When opposites attract, are they opposites?


I’ve been reading the five novels (so far) in Emily Guido’s Light-Bearer Series.

The central theme is “opposites attract.” The Light-Bearer (angel) Charmeine and her eternal soul mate, Blood-Hunter (vampire) Tabbruis, battle those prejudiced against their “forbidden” mixed relationship (much like my character Jack must overcome his community’s prejudice against special-needs vampires).

As you delve deeper and deeper into the saga, the question becomes: Are the attracting “opposites” in fact opposites, or merely two sides of the same coin?

1992-S JFK Half Dollar

My main character Jack Wendell’s lucky 1992 JFK Half Dollar


In Ransom, Emily titled Chapter 15 “No Shades Of Grey” :twisted:, but by the time we’re that deep into the fifth book of the Series, a whole palette of morality’s grey shades unfolds before your eyes. Just like in Vampire Syndrome: Are the villains really villains from their points of view? Or even the hero’s? A good story makes the hero question who are the heroes and villains. A great story leaves readers with questions of their own. Emily’s Series accomplishes just that, and I would say my work does the same. In Ransom, what is the titular “ransom?” Not what you would you think (even after the end of book 4, Seditious)!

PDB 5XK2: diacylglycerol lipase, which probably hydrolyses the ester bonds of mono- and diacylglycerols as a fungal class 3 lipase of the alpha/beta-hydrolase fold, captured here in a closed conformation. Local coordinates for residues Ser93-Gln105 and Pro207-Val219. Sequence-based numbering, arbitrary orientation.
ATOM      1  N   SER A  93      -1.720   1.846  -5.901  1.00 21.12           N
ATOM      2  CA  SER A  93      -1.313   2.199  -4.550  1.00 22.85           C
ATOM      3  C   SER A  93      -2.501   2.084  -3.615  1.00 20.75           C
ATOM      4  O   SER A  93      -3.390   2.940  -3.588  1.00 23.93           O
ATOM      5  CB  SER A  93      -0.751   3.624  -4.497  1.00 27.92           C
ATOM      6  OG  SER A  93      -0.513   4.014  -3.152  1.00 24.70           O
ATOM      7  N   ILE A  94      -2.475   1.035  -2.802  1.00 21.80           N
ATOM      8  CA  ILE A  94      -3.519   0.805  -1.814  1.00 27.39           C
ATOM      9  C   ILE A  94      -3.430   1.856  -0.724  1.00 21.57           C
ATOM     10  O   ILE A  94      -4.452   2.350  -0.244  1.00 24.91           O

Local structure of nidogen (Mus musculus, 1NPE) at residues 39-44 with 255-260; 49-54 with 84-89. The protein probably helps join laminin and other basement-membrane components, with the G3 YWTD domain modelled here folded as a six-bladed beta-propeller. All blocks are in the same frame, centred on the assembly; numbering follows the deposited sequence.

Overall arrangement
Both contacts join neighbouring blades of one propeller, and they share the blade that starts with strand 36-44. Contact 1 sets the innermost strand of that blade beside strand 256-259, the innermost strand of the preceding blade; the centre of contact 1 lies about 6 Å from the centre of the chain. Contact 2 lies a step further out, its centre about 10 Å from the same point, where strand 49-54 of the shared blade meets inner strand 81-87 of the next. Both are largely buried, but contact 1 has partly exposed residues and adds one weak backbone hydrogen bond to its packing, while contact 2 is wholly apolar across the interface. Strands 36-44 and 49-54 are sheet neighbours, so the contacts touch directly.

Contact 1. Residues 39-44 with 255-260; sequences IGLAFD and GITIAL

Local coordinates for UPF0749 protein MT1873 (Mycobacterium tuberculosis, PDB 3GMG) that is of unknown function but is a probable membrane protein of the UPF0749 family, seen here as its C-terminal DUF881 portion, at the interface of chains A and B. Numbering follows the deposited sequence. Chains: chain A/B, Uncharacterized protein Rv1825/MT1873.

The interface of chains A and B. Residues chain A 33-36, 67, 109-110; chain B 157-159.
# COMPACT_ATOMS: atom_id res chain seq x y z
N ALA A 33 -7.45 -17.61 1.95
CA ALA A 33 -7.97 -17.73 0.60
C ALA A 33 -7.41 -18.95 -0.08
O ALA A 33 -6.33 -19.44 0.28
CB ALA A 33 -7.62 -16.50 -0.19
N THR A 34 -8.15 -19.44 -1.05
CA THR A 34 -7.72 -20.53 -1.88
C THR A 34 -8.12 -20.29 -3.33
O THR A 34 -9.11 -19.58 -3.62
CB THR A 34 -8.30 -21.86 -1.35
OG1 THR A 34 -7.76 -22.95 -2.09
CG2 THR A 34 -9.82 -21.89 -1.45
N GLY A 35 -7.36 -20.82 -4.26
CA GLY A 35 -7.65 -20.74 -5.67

What seems to be a clear “black & white”, “good vs. evil” world in book 1, Charmeine, evolves into a world painted in expressionist flourishes of greyed moral choices.

Leaving us to question if there are even “heroes” and “villains.” We are all but actors on this stage play that we call “life.” The two sides of the coin, telling the tales, singing the songs, same at our core despite our differences. All of our parts important, whether we play hero or villain. All of our free will acting alongside the supreme intelligence force driving the universe, which some would simply call God.

John Franklin Stephens

I wrote a novel with a Down Syndrome protagonist, and I’m proud to say my character Jack Wendell is a dignified, wise being.. just like John Franklin Stephens!

John Franklin Stephens: “Using The “R” Word” essay (Denver Post)

The World of Special Olympics

The following is a guest post in the form of an open letter from Special Olympics athlete and global messenger John Franklin Stephens to Ann Coulter after this tweet during last night’s Presidential debate.

Dear Ann Coulter,

Come on Ms. Coulter, you aren’t dumb and you aren’t shallow.  So why are you continually using a word like the R-word as an insult?

I’m a 30 year old man with Down syndrome who has struggled with the public’s perception that an intellectual disability means that I am dumb and shallow.  I am not either of those things, but I do process information more slowly than the rest of you.  In fact it has taken me all day to figure out how to respond to your use of the R-word last night.

I thought first of asking whether you meant to describe the President as someone who was bullied as a child…

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